Rudy Sarzo is an old friend. I’m trying to think of the chain of events here. When Allen Lanier dropped out because he just doesn’t want to tour right now, he may change his mind but for the time being, he’s out. So we had to solve that by either getting a new keyboard/guitarist guy so I got a light bulb over my head. We got a temporary solution. Danny Miranda rejoined us for a while because he’s out in Vegas playing in Mama Mia. He was in Queen last year. He’s in a pit band so he can’t play every show we have. So we were kind of like “Danny can fit in once in a while but we really need a full time guy.” When Danny came in, we moved Richie over to guitar and keyboards; who was playing bass, Richie Castellano. Richie is a shredding guitar player which worked out great. I ran into Rudy at NAMM. I said “what are you doing?” He says “just home because Dio is on tour with Heaven and Hell.” I said “would you like a job?” Obviously a lot of details had to be worked out, you know; how much did he have to get, how soon does he have to go back to Dio, and things like that. You know Dio is out all year. I don’t know if he is going to feel like touring the second he gets back from Heaven and Hell either. So, Rudy is with us until he gets that call.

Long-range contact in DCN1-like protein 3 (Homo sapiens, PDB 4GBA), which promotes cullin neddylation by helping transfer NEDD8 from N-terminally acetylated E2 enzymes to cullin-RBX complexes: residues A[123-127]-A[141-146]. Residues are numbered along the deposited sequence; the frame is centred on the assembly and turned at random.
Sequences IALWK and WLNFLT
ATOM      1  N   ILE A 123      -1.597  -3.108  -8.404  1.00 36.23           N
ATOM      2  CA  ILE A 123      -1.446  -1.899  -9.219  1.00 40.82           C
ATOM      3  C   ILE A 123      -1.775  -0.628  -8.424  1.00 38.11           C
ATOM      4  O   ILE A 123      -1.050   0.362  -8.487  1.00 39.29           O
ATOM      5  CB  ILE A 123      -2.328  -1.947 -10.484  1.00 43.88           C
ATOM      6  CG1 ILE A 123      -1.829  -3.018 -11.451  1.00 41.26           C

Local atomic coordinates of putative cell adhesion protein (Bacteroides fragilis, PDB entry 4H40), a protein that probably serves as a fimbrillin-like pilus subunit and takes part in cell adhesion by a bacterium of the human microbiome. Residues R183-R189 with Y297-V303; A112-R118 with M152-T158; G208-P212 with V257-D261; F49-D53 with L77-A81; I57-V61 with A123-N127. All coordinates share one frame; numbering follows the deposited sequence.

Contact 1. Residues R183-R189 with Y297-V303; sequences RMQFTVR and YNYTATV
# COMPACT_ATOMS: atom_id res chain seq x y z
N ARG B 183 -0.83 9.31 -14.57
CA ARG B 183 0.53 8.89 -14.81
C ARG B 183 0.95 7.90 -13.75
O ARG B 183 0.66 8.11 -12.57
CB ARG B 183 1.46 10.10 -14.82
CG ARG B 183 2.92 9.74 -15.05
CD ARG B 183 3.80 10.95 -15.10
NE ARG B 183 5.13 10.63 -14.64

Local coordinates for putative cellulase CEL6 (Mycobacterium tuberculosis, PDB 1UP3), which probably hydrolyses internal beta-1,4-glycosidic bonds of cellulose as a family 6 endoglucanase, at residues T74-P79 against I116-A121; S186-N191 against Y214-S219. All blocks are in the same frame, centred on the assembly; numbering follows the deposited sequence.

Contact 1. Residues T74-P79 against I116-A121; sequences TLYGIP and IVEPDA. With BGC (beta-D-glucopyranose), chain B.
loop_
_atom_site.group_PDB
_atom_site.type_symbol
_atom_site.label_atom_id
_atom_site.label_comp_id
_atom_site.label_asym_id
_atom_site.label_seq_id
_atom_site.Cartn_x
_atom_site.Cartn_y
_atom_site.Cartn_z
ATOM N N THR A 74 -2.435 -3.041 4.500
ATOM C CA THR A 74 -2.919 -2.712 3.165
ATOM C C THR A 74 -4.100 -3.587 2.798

MSJ: Your last 2 studio releases were very solid efforts. Are you working on any new material for future release?
That’s a common question. Chances are something new may come out but right now [there’s] no deal. But, it’s certainly possible.
MSJ: If you were given the chance to redo any album from your back catalog, which one would it be and why?